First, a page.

I refuse to give into the negativity and hopelessness. My goal with Chief 187 Chatter as well as a parent is to concentrate on all that is positive. What he is too young to handle I shield him from, but I do use other stories and incidents as teaching tools. He’s not too young to learn that drugs and alcohol are harmful to him at a young age and drugs are never a solution. I teach him about self-respect, respect of authority, and what real #winning is all about. We model by example the necessity of a strong body in tandem with a strong mind. We preach hard work through our own work ethic. We show compassion, live with discipline, and encourage through tough times. And, when it seems like there is only “work”, we bust out the fun, the silly, and the relaxing. Society may be trying to rob my children of their childhood, but I will not allow it.

Do you think it is more difficult to be a child now than when you were a child? Do you find the sources of information, the influences, and the dangers lurking are robbing the children of today of their innocence far earlier than when we were children? Weigh in with your opinions of then versus now.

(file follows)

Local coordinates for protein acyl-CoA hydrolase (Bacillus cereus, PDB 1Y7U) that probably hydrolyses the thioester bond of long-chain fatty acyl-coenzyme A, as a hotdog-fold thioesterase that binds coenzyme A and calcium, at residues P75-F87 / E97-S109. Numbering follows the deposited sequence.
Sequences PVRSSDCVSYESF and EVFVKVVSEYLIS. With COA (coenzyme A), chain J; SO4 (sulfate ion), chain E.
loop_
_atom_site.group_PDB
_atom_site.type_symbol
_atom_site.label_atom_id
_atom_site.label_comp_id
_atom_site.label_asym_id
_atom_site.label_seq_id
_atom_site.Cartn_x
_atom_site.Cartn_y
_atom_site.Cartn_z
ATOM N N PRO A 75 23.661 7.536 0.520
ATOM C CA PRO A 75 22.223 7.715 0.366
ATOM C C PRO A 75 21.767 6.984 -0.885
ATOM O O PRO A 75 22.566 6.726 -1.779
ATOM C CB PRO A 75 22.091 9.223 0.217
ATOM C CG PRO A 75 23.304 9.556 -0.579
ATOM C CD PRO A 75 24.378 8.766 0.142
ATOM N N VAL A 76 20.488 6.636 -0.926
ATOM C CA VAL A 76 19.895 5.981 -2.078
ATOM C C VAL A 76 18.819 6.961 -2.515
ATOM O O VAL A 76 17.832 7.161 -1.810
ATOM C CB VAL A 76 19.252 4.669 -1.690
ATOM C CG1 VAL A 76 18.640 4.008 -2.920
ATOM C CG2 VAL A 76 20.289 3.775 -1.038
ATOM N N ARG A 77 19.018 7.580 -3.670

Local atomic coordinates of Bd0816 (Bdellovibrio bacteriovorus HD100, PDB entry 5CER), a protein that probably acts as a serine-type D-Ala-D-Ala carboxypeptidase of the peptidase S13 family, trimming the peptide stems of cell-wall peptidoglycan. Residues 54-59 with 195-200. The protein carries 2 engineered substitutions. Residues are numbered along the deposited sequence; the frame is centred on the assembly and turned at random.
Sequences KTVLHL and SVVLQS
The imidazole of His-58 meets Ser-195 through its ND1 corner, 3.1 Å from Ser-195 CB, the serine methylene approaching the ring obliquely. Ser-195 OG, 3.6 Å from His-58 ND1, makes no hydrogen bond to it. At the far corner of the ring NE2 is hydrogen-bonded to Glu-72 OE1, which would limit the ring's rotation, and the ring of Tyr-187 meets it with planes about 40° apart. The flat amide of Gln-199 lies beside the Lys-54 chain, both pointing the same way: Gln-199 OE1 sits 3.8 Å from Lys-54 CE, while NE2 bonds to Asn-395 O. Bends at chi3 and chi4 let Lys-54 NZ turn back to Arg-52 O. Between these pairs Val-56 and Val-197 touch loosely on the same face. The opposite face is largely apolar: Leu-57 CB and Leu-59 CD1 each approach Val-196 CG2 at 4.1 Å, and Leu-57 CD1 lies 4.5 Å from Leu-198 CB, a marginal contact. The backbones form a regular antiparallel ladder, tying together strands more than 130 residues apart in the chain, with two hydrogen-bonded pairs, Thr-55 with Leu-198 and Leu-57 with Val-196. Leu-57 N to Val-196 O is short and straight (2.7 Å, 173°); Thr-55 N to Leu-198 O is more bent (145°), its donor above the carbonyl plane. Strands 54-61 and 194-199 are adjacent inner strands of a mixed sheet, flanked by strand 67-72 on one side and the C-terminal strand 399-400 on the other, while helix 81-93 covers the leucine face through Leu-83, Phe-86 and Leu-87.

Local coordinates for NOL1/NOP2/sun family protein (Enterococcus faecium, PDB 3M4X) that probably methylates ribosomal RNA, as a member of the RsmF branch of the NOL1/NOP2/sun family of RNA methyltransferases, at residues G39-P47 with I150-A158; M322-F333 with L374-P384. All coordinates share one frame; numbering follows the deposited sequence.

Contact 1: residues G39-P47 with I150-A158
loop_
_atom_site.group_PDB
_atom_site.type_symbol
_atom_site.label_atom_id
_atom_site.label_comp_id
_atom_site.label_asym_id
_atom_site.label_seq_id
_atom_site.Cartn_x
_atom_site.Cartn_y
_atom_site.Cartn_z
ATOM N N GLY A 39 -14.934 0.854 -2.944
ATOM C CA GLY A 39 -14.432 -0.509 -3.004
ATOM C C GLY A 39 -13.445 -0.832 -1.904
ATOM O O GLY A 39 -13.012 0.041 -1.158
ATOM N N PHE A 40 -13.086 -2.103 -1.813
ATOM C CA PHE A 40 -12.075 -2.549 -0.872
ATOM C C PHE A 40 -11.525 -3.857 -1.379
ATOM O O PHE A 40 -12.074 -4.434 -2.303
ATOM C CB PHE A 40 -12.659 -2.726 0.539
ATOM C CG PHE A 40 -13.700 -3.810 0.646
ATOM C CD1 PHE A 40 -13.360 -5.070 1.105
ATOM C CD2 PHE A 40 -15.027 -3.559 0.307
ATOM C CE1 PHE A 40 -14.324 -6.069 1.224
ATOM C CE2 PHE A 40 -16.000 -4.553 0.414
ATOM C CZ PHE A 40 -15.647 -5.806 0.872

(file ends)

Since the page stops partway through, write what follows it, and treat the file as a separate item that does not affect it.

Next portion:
1. I'm not a "back in the day" kinda person either, Chief. We had no A/C, we drank out of a hose on hot summer days and had lots of idle time on our hands. That gave me the time to dedicate myself to musical disciplines on one hand, but it also gave me ample time to do things I shouldn't - skip school, smoke dope and whatnot. And my folks had no idea because there weren't the technological tools for them to use to keep track of me like we as parents have today - Cell phones, online grading monitors from schools, etc.